A beluga whale swims in the Seal River estuary of Western Hudson Bay.

Floe Edge Blog

New Report Urges Protection for Western Hudson Bay’s Beluga Estuaries

A new report urges Canada's federal government to establish a national marine conservation area to protect the beluga estuaries of Manitoba's Western Hudson Bay.

Plastic bag discovered in ocean during trash cleanup near Halifax, Nova Scotia in April 2018.

Floe Edge Blog

How Canada’s G7 Leadership Can Help Reduce Plastics in the World’s Oceans

An Ottawa workshop recommends how Canada can lead the way with G7 countries in cleaning up marine debris.
Floe Edge Blog

Protected: Installing Sea Ice Cams in Nunavut’s Eclipse Sound

There is no excerpt because this is a protected post.

Coral garden in Baffin Bay, Nunavut.

Floe Edge Blog

Iqaluit Children Celebrate Protection of Arctic Corals with New Music Video

Iqaluit school children create new music video to celebrate protection of Arctic corals, sponges and seapens.

A ship is docked for the winter in Cambridge Bay, Nunavut.

Floe Edge Blog

Cambridge Bay Community Shares Concerns About Impact of Arctic Shipping

Cambridge Bay community members shared their concerns about the impact of increased Arctic shipping during a workshop organized by the University of Ottawa's Environment, Society and Policy Group and Oceans North.

Sponges, soft corals, crinoids, bryozoans and hydroids cover the seafloor of Davis Strait in the eastern Canadian Arctic.

Campaign Milestone

A Big Step Toward Protecting the Arctic’s Cold-Water Corals

Canada's Department of Fisheries and Oceans banned bottom-contact fishing gear in three large areas in the eastern Arctic Ocean to protect cold-water corals, sponges and sea-pens.

In late 2017, a new Arctic highway linked Inuvik to Tuktoyaktuk, N.W.T. for the first time.

Floe Edge Blog

Driving the Arctic’s New Tuktoyaktuk Highway

The Arctic's newest highway now offers an important year-round link between the Inuvialuit communities of Inuvik and Tuktoyaktuk in Canada's Northwest Territories.

A small local vessel near drift ice, Mittimatalik (Pond Inlet), Nunavut.

Showcase

How Do Inuit View Shipping and the Northwest Passage?

Ship traffic has more than doubled in Canada's Arctic over the last decade. A new report from Inuit Tapiriit Kanatami (ITK) responds to this challenge and offers a new perspective.

Eclipse Sound as seen from Mt. Herodier near Pond Inlet, Nunavut.

Campaign Milestone

A Transition for Oceans North

The Arctic is replete with creation stories. Two years ago, we collaborated with Inuk artist Laakkuluk Williamson Bathory on a film project that paid tribute to the Nuliajuk (Sedna) creation story...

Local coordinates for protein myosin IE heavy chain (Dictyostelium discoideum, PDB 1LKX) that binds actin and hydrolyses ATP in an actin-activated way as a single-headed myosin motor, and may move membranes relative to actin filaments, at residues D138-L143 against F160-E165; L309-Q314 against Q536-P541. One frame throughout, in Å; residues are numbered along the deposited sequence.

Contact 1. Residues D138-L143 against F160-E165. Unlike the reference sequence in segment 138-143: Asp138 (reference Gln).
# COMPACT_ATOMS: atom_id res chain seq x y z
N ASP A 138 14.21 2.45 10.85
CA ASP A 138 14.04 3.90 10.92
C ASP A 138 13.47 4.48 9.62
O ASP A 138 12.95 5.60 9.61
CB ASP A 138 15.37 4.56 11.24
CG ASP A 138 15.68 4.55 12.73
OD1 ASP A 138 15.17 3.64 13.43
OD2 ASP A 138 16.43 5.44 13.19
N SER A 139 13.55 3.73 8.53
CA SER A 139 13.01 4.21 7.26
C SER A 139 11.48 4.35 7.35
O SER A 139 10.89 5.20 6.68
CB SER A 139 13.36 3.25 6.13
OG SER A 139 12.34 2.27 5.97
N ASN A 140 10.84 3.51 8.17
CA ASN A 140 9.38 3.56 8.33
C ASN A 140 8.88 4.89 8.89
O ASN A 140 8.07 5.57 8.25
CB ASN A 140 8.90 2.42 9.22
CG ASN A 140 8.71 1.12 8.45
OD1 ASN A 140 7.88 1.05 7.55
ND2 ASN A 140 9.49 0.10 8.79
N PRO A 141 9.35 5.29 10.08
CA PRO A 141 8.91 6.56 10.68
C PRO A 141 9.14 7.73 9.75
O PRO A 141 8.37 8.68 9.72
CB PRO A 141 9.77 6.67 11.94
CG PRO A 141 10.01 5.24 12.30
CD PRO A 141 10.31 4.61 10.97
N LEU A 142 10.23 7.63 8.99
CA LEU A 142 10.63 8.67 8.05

The team loads remote ship-tracking equipment in Cambridge Bay, Nunavut.

Showcase

A New Way to Track Arctic Vessels

Our convoy of snow machines and qamutiks, weighed down with solar panels, aluminum pipe and radio equipment, headed out from Cambridge Bay, Nunavut at 6 p.m. It was a late start but...

Mary Simon (m) with Jaypoody Alivaqtuq (l) and Kono Tattuinee (r) in Bathurst Inlet during the C-3 Expedition in 2017.

Profile

Safeguarding the Arctic’s Future

Growing up in Kuujjuaq, a village near Ungava Bay in Nunavik, Quebec, Mary Simon and her family lived close to the land and sea, relying on both for a healthy diet. “Not only marine mammals, but mussels...

Ad about 150th anniversary of the Confederation of Canada.

Commentary

Canada 150 and the Arctic

Canada’s 150th birthday has been celebrated with fireworks and special events — but birthdays are also a time for reflection. This momentous year for Canada is an opportunity to reflect on the impact of climate change on the North...

Elders teach youth to prepare Arctic Char for drying. Dry char is called piffi in Inunniaqtun.

Travel Story

A Place of Many Fish

On a warm summer day, I joined two dozen youth and elders from Cambridge Bay, Nunavut on a 50-kilometre journey by aluminum motor boats and motorized freighter canoes to Iqaluktuuq, a traditional fishing site. Known in the Inunniaqtun language as “A Place of Many Arctic Char,” we traveled there for a five-day elder-youth camp...